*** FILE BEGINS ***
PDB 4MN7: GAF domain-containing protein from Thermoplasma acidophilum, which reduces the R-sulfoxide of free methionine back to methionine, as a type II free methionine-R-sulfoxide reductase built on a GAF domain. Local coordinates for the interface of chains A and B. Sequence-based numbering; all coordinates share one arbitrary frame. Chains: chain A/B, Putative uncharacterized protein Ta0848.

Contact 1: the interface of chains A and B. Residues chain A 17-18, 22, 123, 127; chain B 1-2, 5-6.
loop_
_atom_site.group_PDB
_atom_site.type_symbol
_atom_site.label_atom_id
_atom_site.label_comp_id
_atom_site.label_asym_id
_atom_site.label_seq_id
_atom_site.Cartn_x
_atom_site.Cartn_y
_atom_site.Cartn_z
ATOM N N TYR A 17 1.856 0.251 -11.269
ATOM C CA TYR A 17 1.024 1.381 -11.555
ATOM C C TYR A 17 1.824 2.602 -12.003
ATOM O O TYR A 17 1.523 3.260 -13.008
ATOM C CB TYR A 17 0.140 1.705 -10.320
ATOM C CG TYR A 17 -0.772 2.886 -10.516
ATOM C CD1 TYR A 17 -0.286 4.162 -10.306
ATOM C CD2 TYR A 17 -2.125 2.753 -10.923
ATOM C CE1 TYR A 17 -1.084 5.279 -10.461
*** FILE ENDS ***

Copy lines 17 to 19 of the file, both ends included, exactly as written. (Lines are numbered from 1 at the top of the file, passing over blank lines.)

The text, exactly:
ATOM C CB TYR A 17 0.140 1.705 -10.320
ATOM C CG TYR A 17 -0.772 2.886 -10.516
ATOM C CD1 TYR A 17 -0.286 4.162 -10.306